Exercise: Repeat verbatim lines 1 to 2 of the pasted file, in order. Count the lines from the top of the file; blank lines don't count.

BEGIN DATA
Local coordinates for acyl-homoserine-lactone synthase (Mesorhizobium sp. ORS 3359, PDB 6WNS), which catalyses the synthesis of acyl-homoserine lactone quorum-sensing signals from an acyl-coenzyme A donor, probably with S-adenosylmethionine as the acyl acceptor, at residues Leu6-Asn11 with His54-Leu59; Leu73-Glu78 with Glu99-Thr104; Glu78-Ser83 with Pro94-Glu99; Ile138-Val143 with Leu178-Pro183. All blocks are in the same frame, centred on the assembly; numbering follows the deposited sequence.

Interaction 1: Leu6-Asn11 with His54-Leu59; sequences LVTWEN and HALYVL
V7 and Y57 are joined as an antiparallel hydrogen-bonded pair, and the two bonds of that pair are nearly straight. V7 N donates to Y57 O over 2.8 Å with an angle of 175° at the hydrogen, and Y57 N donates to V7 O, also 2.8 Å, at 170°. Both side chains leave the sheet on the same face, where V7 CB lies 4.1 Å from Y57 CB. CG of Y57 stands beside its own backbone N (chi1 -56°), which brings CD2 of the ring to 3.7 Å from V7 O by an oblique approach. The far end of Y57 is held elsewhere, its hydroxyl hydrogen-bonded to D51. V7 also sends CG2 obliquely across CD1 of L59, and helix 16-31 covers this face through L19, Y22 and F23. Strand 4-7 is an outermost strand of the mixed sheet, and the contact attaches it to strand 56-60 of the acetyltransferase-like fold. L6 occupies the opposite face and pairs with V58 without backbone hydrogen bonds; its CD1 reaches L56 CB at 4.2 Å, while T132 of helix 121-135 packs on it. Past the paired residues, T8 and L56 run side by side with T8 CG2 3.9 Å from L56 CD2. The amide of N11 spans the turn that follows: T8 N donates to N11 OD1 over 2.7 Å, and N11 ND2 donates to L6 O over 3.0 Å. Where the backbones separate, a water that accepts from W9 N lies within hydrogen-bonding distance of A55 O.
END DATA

Local coordinates for acyl-homoserine-lactone synthase (Mesorhizobium sp. ORS 3359, PDB 6WNS), which catalyses the synthesis of acyl-homoserine lactone quorum-sensing signals from an acyl-coenzyme A donor, probably with S-adenosylmethionine as the acyl acceptor, at residues Leu6-Asn11 with His54-Leu59; Leu73-Glu78 with Glu99-Thr104; Glu78-Ser83 with Pro94-Glu99; Ile138-Val143 with Leu178-Pro183. All blocks are in the same frame, centred on the assembly; numbering follows the deposited sequence.

Interaction 1: Leu6-Asn11 with His54-Leu59; sequences LVTWEN and HALYVL